But now that the holidays are over, most of the city is hibernating anyway. There aren't many events to draw me out of my own cave. I guess I'll just have to make do with photoblogs until spring comes again. Cubs tickets on sale soon...

Thursday, January 06, 2005

What Do You Believe is True, Even Though You Cannot Prove It?

Back in high school I read this book called The Third Culture which was edited by John Brockman. I picked it up because I'd just read C.P. Snow's book The Two Cultures with which I've been obsessed ever since.

Now I don't believe that the people who wrote essays for Brockman's book represent anything like a third culture. They're science types. They're writing about questions which might be considered philosophy, but scientists have always done that. He edited another one, more recently, called The New Humanists which was exactly the same sort of thing. (I have to admit I didn't finish that one, because I lost it before I'd read all the essays. Andy, I think you've forgotten, but I owe you a book...)

Some time ago I heard that he'd started a web page called "Edge." And now, thanks to Peter Woit's reminder, I'm taking a look at it.

It has a feature in which Brockman asks lots of his famous, science type correspondents, the same provocative question. "What do you believe is true, even though you cannot prove it?"

That's the kind of question that takes a lot of nerve to ask. And it takes serious cajones to answer it honestly, for a scientist.

Richard Dawkins admits that he cannot prove that "All life, all intelligence, all creativity and all 'design' anywhere in the universe, is the direct or indirect product of Darwinian natural selection. It follows that design comes late in the universe, after a period of Darwinian evolution. Design cannot precede evolution and therefore cannot underlie the universe."

Physicist Freeman Dyson takes the cowardly route, and goes with an unprovable mathematical conjecture. (I'd be tempted by this sort of answer too, only I'd pick some geometric axioms.)

Biologist Jared Diamond, author of the scientific explanation of human history called Guns, Germs, and Steel, takes the opportunity to explain a hypothesis he says he can't yet prove, and so does Lynn Margulis, the biologist who came up with the currently accepted theory of the origin of eukaryotic life, and so does Daniel Dennett, author of Consciousness Explained.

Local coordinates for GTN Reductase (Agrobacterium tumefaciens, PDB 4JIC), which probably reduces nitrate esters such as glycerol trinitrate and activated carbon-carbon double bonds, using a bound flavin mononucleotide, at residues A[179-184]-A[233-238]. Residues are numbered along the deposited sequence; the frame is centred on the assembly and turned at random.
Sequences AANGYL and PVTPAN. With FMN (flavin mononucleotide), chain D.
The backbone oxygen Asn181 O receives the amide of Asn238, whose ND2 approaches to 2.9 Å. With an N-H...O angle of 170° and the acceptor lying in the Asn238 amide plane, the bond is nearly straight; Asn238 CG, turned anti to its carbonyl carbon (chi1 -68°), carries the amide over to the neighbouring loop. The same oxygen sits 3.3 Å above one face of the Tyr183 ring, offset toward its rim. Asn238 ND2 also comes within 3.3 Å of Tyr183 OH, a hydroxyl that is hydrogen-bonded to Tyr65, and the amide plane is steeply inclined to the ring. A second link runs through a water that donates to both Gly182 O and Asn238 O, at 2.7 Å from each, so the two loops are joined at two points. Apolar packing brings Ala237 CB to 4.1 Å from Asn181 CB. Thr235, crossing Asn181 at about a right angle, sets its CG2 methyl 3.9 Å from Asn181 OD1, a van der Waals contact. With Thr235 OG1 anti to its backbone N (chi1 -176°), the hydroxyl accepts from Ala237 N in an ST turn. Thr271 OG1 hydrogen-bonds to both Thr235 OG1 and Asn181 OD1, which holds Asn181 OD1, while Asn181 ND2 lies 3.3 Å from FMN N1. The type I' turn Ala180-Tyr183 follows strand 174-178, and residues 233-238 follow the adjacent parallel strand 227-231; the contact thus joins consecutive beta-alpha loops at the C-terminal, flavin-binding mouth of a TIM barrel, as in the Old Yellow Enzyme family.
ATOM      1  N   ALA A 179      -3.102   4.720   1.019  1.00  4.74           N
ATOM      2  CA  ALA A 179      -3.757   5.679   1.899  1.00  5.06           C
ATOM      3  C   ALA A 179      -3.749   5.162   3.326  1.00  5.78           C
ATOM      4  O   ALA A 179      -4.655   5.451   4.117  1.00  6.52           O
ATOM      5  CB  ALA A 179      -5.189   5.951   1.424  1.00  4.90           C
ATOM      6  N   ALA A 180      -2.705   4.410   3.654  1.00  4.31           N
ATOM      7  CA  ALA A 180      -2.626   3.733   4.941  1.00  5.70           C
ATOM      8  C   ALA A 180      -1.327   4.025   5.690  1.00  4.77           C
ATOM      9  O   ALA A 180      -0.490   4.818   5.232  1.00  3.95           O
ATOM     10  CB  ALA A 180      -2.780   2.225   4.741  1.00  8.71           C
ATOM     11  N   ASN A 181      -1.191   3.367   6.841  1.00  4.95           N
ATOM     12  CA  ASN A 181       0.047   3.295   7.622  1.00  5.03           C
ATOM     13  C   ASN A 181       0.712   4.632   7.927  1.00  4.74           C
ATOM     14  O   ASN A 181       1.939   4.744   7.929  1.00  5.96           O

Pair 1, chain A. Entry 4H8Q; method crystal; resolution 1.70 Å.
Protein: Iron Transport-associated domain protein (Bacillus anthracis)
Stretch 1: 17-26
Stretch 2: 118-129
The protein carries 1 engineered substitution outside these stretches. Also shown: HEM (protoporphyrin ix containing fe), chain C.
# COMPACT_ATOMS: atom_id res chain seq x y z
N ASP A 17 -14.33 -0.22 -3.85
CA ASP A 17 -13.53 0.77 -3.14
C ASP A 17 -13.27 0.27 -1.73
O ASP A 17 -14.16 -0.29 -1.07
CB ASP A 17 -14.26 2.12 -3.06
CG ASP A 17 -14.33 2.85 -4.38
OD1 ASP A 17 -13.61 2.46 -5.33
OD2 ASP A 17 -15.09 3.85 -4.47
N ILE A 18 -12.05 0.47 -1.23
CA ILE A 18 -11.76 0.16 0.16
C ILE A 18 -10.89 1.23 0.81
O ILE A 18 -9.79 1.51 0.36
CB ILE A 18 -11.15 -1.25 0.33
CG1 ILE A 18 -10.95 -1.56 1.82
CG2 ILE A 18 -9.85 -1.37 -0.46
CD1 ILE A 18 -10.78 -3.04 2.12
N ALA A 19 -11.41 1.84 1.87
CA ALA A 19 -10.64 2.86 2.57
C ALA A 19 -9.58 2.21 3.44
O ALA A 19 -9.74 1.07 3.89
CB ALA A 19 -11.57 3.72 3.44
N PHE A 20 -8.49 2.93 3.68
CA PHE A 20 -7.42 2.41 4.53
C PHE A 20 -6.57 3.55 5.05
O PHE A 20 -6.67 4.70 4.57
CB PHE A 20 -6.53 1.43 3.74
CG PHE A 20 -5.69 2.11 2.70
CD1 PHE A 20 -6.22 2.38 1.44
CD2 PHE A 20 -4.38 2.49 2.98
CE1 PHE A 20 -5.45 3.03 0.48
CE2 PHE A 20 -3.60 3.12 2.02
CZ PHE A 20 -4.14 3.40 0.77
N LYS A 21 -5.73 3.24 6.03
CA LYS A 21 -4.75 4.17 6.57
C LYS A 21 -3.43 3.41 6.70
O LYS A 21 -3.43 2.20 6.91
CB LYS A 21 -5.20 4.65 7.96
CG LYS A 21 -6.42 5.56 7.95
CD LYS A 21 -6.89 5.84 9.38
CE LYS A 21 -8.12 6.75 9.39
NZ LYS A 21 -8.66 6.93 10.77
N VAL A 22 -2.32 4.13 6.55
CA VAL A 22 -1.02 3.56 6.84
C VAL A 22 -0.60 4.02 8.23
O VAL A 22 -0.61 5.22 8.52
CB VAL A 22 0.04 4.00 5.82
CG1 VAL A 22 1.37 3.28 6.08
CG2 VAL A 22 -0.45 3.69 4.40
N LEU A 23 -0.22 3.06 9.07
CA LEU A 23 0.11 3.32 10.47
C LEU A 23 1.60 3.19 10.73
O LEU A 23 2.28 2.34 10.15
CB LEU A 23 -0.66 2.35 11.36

Gregory Benford, physicist and science fiction writer, ducks the question, and asks one of his own: why should there be laws of nature? I guess we can take it that he believes, but cannot prove, that these laws are universally true. Clifford Pickover, computer scientist and creator of Clifford A. Pickover's homepage (try his ESP experiment) also tries to dodge, by phrasing his answer with "ifs". "If we believe that consciousness is the result of patterns of neurons in the brain, our thoughts, emotions, and memories could be replicated in moving assemblies of Tinkertoys." Be a man, Cliff. Do you believe Tinkertoy brains could think, or not?

The physicists in general do better at acknowledging how little we can actually prove Leonard Susskind, states the assumption that underlies quantum mechanics and statistical mechanics: "If I were to flip a coin a million times I'd be damn sure I wasn't going to get all heads. I'm not a betting man but I'd be so sure that I'd bet my life or my soul. I'd even go the whole way and bet a year's salary. I'm absolutely certain the laws of large numbers—probability theory—will work and protect me. All of science is based on it. But, I can't prove it and I don't really know why it works." (This reminds me of a story I read in the anthology "Fantasia Mathematica" in which someone gets really upset when a collection of monkeys at typewriters actually do start reproducing the works of Shakespeare -- word perfect, from their first keystroke.)

Lee Smolin is "convinced that quantum mechanics is not a final theory. I believe this because I have never encountered an interpretation of the present formulation of quantum mechanics that makes sense to me."

And Leon Lederman (former director of Fermilab, author of The God Particle and a nice guy, who answered a fan e-mail I sent him a long time ago) says: " To believe without knowing it cannot be proved (yet) is the essence of physics. Guys like Einstein, Dirac, Poincaré, etc. extolled the beauty of concepts, in a bizarre sense, placing truth at a lower level of importance."

There are a hundred and twenty contributors, all told, but the responses are short. Browse through them, and see who has the most guts.